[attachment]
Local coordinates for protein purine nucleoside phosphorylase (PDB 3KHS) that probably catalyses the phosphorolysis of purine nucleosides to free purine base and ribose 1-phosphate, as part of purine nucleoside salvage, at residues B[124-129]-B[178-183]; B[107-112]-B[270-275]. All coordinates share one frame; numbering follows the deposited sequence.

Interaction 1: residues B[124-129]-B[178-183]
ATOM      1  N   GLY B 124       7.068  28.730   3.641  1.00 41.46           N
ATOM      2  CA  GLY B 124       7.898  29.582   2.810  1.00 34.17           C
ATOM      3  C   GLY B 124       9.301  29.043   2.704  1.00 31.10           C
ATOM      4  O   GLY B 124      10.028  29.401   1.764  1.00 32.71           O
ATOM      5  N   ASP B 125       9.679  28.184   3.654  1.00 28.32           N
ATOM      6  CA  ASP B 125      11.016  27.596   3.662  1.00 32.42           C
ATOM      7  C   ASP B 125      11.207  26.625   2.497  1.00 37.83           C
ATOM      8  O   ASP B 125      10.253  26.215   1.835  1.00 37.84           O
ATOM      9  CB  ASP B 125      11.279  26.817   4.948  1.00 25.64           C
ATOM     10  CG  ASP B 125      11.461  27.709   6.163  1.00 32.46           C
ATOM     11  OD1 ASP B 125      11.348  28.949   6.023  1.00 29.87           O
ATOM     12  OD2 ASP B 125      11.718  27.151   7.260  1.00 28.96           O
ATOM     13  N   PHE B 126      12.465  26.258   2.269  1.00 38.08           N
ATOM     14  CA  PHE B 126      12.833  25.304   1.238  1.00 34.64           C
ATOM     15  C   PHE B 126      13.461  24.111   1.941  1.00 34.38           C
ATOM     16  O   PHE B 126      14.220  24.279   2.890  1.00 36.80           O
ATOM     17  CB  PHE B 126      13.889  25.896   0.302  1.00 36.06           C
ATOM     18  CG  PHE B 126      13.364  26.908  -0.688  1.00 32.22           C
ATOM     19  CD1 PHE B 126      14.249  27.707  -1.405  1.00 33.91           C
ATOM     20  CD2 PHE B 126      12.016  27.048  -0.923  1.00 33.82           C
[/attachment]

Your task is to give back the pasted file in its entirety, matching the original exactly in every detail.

Local coordinates for protein purine nucleoside phosphorylase (PDB 3KHS) that probably catalyses the phosphorolysis of purine nucleosides to free purine base and ribose 1-phosphate, as part of purine nucleoside salvage, at residues B[124-129]-B[178-183]; B[107-112]-B[270-275]. All coordinates share one frame; numbering follows the deposited sequence.

Interaction 1: residues B[124-129]-B[178-183]
ATOM      1  N   GLY B 124       7.068  28.730   3.641  1.00 41.46           N
ATOM      2  CA  GLY B 124       7.898  29.582   2.810  1.00 34.17           C
ATOM      3  C   GLY B 124       9.301  29.043   2.704  1.00 31.10           C
ATOM      4  O   GLY B 124      10.028  29.401   1.764  1.00 32.71           O
ATOM      5  N   ASP B 125       9.679  28.184   3.654  1.00 28.32           N
ATOM      6  CA  ASP B 125      11.016  27.596   3.662  1.00 32.42           C
ATOM      7  C   ASP B 125      11.207  26.625   2.497  1.00 37.83           C
ATOM      8  O   ASP B 125      10.253  26.215   1.835  1.00 37.84           O
ATOM      9  CB  ASP B 125      11.279  26.817   4.948  1.00 25.64           C
ATOM     10  CG  ASP B 125      11.461  27.709   6.163  1.00 32.46           C
ATOM     11  OD1 ASP B 125      11.348  28.949   6.023  1.00 29.87           O
ATOM     12  OD2 ASP B 125      11.718  27.151   7.260  1.00 28.96           O
ATOM     13  N   PHE B 126      12.465  26.258   2.269  1.00 38.08           N
ATOM     14  CA  PHE B 126      12.833  25.304   1.238  1.00 34.64           C
ATOM     15  C   PHE B 126      13.461  24.111   1.941  1.00 34.38           C
ATOM     16  O   PHE B 126      14.220  24.279   2.890  1.00 36.80           O
ATOM     17  CB  PHE B 126      13.889  25.896   0.302  1.00 36.06           C
ATOM     18  CG  PHE B 126      13.364  26.908  -0.688  1.00 32.22           C
ATOM     19  CD1 PHE B 126      14.249  27.707  -1.405  1.00 33.91           C
ATOM     20  CD2 PHE B 126      12.016  27.048  -0.923  1.00 33.82           C